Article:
TwinsCentric: Twins are playing over their heads. So what?
- Blog Post by: Nick Nelson
- May 28, 2014 - 12:40 AM
On Tuesday night, the Twins stole another one away.
You'd have a hard time arguing they outplayed the Rangers, who outhit them 9-6 and had a one-run lead entering the ninth before Joakim Soria uncharacteristically blew a save (his first of the year, in fact) and took the loss when he misplayed a nubber back to the mound with the bases loaded in the bottom of the ninth.
Hey, a win's a win.
That's been a good mantra for the Twins, who find themselves within a game of .500 as the end of May approaches, despite the fact that they haven't really played all that well.
Offensively, they rank ninth out of 15 American Leagues teams in runs per game, and 11th in OPS. Their team ERA is the worst in baseball.
Despite all that, this team is keeping it interesting. After Tuesday's thriller, they are now 6-2 in one-run games in the month of May. They have heftily outplayed their Pythagorean W/L, which registers at 21-28.
Not exactly a sustainable recipe for success, but it doesn't need to be. The Twins have been succeeding in spite of a lot of correctable problems, so there's plenty of reason to expect improvement over the next four months.
Let's flesh out a few of those reasons:
1) Jason Kubel will be replaced.
Harsh, I know. But are you aware just how bad Kubel has been since the first two weeks of the season?
Since April 13, when his red-hot start basically came to an end, the veteran's slash line is .187/.293/.206. Yes that's a .206 slugging percentage over a period of seven weeks from a player who was brought in almost solely for his ability to hit.
The Twins seem to have a blind spot for Kubel, as they've evidently never doubted his enduring offensive aptitude despite the poor numbers in 2013, but even they can't run away from these blatant struggles. He's been given 163 plate appearances up to this point but has sat out two of the last three games and is amidst an 0-for-14 slump.
It would have been great to see this one work out, but the Twins are going to cut bait on Kubel. Maybe as soon as Wednesday, when he is due a 60-day roster bonus of $150,000. He'll be replaced on the roster by a more capable bat (maybe Triple-A performer Deibinson Romero) while his at-bats will go toward guys like Oswaldo Arcia, who appears to be back on track after last night.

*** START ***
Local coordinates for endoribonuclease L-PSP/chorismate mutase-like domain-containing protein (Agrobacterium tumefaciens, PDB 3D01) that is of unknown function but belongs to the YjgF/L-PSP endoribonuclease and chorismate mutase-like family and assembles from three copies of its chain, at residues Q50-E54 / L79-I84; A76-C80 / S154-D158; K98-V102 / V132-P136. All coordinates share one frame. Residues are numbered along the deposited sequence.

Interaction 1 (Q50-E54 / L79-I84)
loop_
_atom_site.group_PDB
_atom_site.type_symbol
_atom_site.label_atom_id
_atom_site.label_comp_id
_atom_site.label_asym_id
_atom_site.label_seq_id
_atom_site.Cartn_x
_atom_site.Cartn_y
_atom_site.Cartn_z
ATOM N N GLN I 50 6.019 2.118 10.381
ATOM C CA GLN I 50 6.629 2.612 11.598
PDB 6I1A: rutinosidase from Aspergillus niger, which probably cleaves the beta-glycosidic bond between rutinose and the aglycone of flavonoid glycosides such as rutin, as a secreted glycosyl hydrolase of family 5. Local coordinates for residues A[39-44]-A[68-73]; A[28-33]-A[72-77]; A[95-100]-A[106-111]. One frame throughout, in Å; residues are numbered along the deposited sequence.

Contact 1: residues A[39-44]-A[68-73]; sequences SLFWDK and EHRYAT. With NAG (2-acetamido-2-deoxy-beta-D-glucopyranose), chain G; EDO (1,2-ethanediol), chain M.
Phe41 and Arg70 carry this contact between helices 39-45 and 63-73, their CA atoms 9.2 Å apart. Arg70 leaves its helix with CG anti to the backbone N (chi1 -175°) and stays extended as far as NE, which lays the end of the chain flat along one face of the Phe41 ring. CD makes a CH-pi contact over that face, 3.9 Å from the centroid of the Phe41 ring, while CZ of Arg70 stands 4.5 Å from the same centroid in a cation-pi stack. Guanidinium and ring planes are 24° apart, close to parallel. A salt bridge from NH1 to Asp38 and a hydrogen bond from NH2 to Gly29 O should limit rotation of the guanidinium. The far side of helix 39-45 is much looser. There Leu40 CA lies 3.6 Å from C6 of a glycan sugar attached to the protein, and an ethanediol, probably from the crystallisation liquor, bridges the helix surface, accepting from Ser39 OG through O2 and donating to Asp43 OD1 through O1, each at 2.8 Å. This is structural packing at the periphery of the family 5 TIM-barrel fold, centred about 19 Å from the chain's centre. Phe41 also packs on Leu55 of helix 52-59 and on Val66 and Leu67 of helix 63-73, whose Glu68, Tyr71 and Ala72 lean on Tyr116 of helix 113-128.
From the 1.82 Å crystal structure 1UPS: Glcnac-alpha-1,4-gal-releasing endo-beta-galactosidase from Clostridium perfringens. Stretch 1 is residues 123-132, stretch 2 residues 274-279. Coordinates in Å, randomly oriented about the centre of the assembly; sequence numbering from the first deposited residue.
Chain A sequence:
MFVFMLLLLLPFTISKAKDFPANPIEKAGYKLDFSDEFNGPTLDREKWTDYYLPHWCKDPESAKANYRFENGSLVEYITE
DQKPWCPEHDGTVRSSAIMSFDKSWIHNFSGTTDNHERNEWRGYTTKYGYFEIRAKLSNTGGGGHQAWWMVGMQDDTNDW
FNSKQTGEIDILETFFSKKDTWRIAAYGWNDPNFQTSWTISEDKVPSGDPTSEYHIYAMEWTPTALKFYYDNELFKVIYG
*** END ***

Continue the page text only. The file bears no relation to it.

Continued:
2) Center field also has to get better.
Now that he's given up switch-hitting, Aaron Hicks is either going to improve substantially or get replaced. The Twins are pretty clearly running out of patience with him and it's not hard to see why; Hicks' .585 OPS is worse than all but nine qualified big-leaguers, and is almost identical to last year's paltry mark.
The Twins have gotten worse production in center than any MLB team outside of Boston. They lack viable replacements for Hicks, which is part of the problem, but eventually they're bound to find an upgrade somewhere if he can't get it going.
That said, I'm hopeful the big change leads to a resurgence. Hicks is not this bad.
3) Pitching help is on the way.
As mentioned above, Minnesota's pitching staff has the highest ERA in the majors, in large part because as a team they are averaging only 6.1 strikeouts per nine innings. That's the lowest rate in baseball, and if it holds this will be the fourth straight year of the Twins being the most contact-heavy staff in the game.
But maybe it won't hold.
Down in Triple-A, both Alex Meyer and Trevor May are turning heads with their bat-missing stuff. The Rochester teammates rank first and fifth in the International League in K/9 rate, respectively. Swapping one of those guys in at some point for, say, Kevin Correia -- whose ERA hasn't been below 6 since mid-April -- could change the look of this rotation considerably.
4) Joe Mauer, guys.
This has been a frustrating year for Mauer. He's trying to learn a new position, he's been getting squeezed by umpires like never before, and now he's battling a back issue that is apparently more serious than we were led to believe.
But at the end of the day, this guy is still one of the best hitters in the sport, and if he can get healthy he's going to find a way to be a positive offensive contributor. He has done that this year to some extent -- a .364 OBP isn't exactly a liability in the two-hole -- but we can't pretend that his power output has been acceptable for a first baseman.
Mauer's OPS is currently lower than any mark he's finished with in his entire career, even in that miserable 2011 campaign. Maybe something's really wrong with him, but I'd rather presume that it's just a slow start and he'll make up for it with the big second half we know he's capable of.
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